Most of the cases cited by the Shomos in support of their contention that Ordinance No. 381 is unconstitutional are those involving contested zoning ordinances. The finding of the lower court that the purpose of this Ordinance was the control of land use, is indeed supported by the record. We believe that it is appropriate to utilize the zoning case law in arriving at a determination of the constitutionality of this Ordinance. We begin with the proposition that a man may use his property as he sees fit, subject to restriction (1) if he violates any provision of the state or federal constitutions, or (2) if he uses his property so as to create a nuisance, or (3) if he violates any restrictive covenant, or (4) if he violates any valid laws, including zoning ordinances. See Lord Appeal, 368 Pa. 121, 81 A.2d 533 (1951). There can be little doubt that in this State, land use may be restricted for purposes of regulating density. See Bilbar, supra, and Volpe Appeal, 384 Pa. 374, 121 A.2d 97 (1956).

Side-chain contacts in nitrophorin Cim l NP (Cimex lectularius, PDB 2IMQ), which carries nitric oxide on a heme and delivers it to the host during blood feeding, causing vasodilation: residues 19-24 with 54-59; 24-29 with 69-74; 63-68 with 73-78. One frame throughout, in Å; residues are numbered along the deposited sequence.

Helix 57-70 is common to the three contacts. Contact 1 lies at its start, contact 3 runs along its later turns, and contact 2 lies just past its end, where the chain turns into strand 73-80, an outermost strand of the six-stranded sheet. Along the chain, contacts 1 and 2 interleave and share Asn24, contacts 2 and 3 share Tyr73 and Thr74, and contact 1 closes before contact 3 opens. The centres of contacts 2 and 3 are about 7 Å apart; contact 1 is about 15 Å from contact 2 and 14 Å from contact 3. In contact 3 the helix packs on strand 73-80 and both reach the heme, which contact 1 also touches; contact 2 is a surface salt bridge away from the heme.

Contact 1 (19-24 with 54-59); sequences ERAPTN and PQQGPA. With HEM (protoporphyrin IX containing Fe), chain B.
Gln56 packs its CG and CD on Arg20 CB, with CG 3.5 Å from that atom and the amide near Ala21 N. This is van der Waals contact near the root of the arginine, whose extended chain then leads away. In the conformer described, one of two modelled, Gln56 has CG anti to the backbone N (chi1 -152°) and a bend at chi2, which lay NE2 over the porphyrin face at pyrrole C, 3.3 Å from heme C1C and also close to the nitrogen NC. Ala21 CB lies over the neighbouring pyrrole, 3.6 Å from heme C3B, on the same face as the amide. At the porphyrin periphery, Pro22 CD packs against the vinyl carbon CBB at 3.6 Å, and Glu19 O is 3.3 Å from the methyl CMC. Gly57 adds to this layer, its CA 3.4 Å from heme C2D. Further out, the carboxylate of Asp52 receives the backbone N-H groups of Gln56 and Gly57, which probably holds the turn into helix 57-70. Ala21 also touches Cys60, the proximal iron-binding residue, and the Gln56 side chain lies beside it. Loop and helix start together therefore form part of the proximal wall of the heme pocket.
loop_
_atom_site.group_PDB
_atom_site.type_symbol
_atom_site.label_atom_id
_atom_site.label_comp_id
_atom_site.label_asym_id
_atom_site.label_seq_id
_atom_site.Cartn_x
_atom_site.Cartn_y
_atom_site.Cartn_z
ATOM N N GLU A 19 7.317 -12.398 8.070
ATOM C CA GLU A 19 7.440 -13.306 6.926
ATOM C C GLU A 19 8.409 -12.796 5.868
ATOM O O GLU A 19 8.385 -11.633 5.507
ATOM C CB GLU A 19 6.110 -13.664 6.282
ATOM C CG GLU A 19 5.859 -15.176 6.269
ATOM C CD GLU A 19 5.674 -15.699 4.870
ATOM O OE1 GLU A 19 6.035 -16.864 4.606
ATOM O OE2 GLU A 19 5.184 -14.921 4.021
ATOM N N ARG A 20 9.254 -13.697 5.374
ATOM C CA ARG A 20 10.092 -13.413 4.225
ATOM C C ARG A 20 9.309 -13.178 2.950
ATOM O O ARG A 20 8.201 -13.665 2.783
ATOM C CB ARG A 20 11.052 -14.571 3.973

This Commonwealth has seen the development of a trend in the law indicating that blanket municipality-wide prohibitions of land use for otherwise legitimate purposes will not be countenanced. Only when the municipality is able to prove that such use is detrimental to the public health, welfare, safety and morals of the community, will the ordinance be permitted. In such instances of total exclusion through legislative prohibition, the courts have seen fit to alter the earlier standards relating to burden of proof, as was set forth

[ 5 Pa. Commw. Page 224]